'Famines of biblical proportions' feared in 2021 amid COVID-19 pandemic, UN food agency warned this past Monday.I am NOT exactly a fan of the UN anything, but what was said was spot on.
The head of the World Food Program says the Nobel Peace Prize has given the U.N. agency a spotlight and megaphone to warn world leaders that next year is going to be worse than this year, and "we are going to have famines of biblical proportions in 2021."
Beasley pointed to the news being dominated by the U.S. elections and the COVID-19 pandemic, and the difficulty of getting global attention focused on "the travesty that we're facing around the world."
Beasley recalled his warning to the U.N. Security Council in April that as the world was dealing with the coronavirus pandemic, it was also "on the brink of a hunger pandemic" that could lead to "multiple famines of biblical proportions"
"We were able to avert it in 2020 ... because the world leaders responded with money, stimulus packages, deferral of debt," he said.
Now, Beasley said, COVID-19 is surging again, economies are continuing to deteriorate and there is another wave of lockdowns and shutdowns.
But he said the money that was available in 2020 isn't going to be available in 2021, so he has been using the Nobel to meet leaders virtually and in person, talk to parliaments, and give speeches to sensitize those with power to "this tragedy that we are facing -- crises that really are going to be extraordinary over the next, who knows, 12 to 18 months."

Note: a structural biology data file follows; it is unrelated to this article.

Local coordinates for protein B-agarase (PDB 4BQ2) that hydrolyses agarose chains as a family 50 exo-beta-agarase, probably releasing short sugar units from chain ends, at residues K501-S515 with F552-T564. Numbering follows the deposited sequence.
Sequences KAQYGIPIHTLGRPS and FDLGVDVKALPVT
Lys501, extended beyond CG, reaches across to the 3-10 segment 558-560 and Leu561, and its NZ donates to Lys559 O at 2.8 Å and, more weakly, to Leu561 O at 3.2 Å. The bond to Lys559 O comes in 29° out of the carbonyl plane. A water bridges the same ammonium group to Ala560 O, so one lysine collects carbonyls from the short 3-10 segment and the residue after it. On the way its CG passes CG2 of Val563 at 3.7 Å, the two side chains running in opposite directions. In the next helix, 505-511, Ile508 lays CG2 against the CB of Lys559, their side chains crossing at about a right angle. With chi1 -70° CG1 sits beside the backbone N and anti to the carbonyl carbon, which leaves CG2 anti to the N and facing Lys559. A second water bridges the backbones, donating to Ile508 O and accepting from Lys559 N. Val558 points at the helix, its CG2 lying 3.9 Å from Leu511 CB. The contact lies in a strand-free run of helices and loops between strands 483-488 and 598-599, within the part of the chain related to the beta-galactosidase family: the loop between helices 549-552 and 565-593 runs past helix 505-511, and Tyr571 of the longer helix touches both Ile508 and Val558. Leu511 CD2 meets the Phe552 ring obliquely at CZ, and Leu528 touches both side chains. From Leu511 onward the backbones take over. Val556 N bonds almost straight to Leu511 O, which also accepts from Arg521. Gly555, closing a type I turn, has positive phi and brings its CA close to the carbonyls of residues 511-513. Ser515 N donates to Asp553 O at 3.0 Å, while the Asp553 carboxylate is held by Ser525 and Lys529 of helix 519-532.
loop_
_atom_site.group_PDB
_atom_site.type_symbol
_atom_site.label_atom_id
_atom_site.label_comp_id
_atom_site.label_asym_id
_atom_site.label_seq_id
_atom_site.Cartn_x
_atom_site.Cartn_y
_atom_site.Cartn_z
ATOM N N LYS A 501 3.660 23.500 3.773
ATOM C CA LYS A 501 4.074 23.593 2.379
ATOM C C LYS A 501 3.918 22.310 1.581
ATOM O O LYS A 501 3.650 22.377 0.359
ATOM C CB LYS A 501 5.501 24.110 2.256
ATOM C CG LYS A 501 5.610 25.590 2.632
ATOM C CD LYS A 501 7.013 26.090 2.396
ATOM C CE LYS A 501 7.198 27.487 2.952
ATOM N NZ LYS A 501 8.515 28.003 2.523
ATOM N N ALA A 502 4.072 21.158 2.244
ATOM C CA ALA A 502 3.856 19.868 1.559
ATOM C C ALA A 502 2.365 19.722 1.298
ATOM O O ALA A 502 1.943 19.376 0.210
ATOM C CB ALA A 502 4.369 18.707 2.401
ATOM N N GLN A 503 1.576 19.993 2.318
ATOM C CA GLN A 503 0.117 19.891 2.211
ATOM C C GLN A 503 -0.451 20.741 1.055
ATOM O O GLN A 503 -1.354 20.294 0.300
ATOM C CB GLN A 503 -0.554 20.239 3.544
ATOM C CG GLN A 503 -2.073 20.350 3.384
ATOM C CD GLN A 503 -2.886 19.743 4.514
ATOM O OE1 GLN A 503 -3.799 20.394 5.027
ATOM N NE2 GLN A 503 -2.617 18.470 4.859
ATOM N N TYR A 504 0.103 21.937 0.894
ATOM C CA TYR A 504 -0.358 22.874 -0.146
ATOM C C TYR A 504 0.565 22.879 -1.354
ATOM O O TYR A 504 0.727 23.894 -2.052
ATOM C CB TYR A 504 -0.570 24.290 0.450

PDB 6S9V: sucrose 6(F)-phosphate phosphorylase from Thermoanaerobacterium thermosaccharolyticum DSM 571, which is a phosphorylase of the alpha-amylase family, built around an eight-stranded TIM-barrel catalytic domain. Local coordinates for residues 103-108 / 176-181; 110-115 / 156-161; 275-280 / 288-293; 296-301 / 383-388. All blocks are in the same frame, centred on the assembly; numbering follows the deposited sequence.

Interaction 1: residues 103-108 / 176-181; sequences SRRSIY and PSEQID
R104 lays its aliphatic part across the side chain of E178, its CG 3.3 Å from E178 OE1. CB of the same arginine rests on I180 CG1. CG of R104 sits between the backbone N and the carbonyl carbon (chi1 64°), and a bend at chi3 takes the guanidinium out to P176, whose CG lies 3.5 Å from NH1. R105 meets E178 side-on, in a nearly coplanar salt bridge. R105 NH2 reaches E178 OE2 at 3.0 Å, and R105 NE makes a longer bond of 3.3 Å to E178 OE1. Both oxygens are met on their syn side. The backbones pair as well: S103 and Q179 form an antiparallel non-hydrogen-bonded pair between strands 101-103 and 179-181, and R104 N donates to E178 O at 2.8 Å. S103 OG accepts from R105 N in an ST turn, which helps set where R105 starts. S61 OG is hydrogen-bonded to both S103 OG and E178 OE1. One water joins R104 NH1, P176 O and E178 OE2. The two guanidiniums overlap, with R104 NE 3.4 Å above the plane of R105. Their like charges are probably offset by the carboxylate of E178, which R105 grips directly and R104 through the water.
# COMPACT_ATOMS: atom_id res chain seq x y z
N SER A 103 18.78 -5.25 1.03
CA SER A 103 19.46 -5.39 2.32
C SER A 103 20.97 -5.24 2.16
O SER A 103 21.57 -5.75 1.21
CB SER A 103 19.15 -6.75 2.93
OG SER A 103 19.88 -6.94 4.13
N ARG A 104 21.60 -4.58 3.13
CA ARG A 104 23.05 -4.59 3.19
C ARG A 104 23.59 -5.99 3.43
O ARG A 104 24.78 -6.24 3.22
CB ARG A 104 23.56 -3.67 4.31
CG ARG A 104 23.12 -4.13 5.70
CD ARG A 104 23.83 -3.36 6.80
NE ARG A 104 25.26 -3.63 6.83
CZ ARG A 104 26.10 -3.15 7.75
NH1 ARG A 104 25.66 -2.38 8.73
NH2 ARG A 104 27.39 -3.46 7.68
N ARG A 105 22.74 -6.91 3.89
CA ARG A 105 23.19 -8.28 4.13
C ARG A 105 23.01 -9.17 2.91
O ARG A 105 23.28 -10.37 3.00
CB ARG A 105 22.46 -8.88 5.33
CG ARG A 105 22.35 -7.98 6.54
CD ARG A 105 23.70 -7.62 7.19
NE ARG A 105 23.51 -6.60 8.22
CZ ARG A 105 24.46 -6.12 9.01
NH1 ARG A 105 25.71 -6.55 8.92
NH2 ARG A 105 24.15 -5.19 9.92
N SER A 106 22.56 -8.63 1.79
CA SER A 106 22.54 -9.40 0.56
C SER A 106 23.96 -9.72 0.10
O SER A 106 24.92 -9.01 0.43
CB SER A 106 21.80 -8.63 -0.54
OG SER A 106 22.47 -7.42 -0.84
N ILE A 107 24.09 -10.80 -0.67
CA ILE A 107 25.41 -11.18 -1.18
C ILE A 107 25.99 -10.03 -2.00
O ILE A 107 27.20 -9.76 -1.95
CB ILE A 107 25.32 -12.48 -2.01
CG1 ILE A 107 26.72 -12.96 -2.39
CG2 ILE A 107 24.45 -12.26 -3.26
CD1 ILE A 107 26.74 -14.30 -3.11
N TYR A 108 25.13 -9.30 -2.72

"Everybody now wants to meet with the Nobel Peace Prize winner," Beasley said, explaining he now gets 45 minutes instead of 15 minutes with leaders and is able to go into depth and explain how bad things are going to be next year"
"Those are important things," Beasley said, but he likened the upcoming crisis to the Titanic saying "right now, we really need to focus on icebergs, and icebergs are famine, starvation, destabilization and migration."
He said in Wednesday's virtual interview from Rome, where WFP is based, that while famine was averted this year, the number of people facing crisis levels of hunger is increasing toward 270 million.
"We're very, very, very concerned" that with deferred debt payments for low- and middle-income countries resuming in January, new lockdowns and the rippling economic impact, "2021's going to be a very bad year," Beasley said.
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